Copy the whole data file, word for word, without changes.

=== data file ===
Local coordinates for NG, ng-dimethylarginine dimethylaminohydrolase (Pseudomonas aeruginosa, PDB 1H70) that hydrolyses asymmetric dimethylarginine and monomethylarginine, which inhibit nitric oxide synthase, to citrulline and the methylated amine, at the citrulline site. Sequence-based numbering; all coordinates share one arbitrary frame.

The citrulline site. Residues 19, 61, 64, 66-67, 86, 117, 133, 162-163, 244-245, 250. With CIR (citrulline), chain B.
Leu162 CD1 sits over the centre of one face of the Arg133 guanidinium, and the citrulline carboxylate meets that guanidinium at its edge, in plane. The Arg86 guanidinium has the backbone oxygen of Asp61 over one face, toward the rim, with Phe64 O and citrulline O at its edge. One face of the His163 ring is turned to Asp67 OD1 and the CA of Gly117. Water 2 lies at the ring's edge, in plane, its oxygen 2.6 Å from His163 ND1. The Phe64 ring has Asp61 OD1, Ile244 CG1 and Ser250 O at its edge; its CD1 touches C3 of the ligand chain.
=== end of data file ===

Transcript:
Local coordinates for NG, ng-dimethylarginine dimethylaminohydrolase (Pseudomonas aeruginosa, PDB 1H70) that hydrolyses asymmetric dimethylarginine and monomethylarginine, which inhibit nitric oxide synthase, to citrulline and the methylated amine, at the citrulline site. Sequence-based numbering; all coordinates share one arbitrary frame.

The citrulline site. Residues 19, 61, 64, 66-67, 86, 117, 133, 162-163, 244-245, 250. With CIR (citrulline), chain B.
Leu162 CD1 sits over the centre of one face of the Arg133 guanidinium, and the citrulline carboxylate meets that guanidinium at its edge, in plane. The Arg86 guanidinium has the backbone oxygen of Asp61 over one face, toward the rim, with Phe64 O and citrulline O at its edge. One face of the His163 ring is turned to Asp67 OD1 and the CA of Gly117. Water 2 lies at the ring's edge, in plane, its oxygen 2.6 Å from His163 ND1. The Phe64 ring has Asp61 OD1, Ile244 CG1 and Ser250 O at its edge; its CD1 touches C3 of the ligand chain.